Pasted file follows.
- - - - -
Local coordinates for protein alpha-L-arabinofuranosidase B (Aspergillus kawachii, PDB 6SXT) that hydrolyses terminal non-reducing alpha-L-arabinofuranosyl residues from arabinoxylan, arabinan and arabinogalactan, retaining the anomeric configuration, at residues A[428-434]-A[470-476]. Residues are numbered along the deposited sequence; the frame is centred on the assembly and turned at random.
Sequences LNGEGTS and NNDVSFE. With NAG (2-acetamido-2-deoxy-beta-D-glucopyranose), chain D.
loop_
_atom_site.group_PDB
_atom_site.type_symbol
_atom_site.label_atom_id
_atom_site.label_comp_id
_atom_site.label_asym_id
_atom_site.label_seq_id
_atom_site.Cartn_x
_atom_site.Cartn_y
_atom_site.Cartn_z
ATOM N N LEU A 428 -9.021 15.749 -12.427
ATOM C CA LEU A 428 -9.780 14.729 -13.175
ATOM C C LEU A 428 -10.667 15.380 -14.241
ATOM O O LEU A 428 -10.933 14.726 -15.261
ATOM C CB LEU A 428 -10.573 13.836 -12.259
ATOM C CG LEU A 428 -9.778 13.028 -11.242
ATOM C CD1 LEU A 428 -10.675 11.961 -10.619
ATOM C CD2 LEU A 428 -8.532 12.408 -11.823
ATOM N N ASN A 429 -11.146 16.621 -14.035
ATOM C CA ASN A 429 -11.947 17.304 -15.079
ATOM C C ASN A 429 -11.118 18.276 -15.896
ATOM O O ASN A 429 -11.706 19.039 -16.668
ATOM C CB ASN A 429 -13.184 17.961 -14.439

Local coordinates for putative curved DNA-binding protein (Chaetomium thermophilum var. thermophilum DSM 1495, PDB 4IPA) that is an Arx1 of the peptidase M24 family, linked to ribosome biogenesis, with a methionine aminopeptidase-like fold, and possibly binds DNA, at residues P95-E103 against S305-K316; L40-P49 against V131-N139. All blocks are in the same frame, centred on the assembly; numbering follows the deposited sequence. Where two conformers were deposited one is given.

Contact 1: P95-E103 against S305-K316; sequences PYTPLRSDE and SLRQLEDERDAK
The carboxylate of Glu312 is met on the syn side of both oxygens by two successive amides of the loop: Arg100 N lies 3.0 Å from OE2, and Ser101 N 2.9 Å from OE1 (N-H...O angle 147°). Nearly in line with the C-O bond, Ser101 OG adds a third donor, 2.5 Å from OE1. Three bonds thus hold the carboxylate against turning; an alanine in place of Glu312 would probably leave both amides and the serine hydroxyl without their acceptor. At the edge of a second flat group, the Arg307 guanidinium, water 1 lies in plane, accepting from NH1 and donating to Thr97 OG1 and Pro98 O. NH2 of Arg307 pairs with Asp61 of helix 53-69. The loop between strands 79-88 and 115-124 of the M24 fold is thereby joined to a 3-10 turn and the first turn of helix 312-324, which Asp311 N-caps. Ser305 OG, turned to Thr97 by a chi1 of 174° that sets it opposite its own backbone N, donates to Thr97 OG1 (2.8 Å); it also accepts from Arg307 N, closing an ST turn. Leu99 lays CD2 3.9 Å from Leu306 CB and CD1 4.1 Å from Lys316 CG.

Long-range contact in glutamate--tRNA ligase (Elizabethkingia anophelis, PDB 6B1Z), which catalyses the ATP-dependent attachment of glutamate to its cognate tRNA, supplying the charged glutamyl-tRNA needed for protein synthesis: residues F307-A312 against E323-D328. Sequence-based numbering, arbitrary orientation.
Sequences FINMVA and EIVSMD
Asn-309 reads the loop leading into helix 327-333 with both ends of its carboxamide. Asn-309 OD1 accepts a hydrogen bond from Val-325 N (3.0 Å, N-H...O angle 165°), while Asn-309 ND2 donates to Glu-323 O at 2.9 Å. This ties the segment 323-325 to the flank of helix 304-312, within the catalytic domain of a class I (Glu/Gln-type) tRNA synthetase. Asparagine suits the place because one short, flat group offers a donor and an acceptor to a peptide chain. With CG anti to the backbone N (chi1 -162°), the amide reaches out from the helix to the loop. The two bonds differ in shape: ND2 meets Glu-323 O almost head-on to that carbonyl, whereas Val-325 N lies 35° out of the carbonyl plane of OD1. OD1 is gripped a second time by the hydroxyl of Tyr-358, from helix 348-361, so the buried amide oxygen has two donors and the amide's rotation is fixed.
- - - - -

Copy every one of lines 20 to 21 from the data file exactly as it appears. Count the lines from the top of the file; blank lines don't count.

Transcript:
ATOM C CD2 LEU A 428 -8.532 12.408 -11.823
ATOM N N ASN A 429 -11.146 16.621 -14.035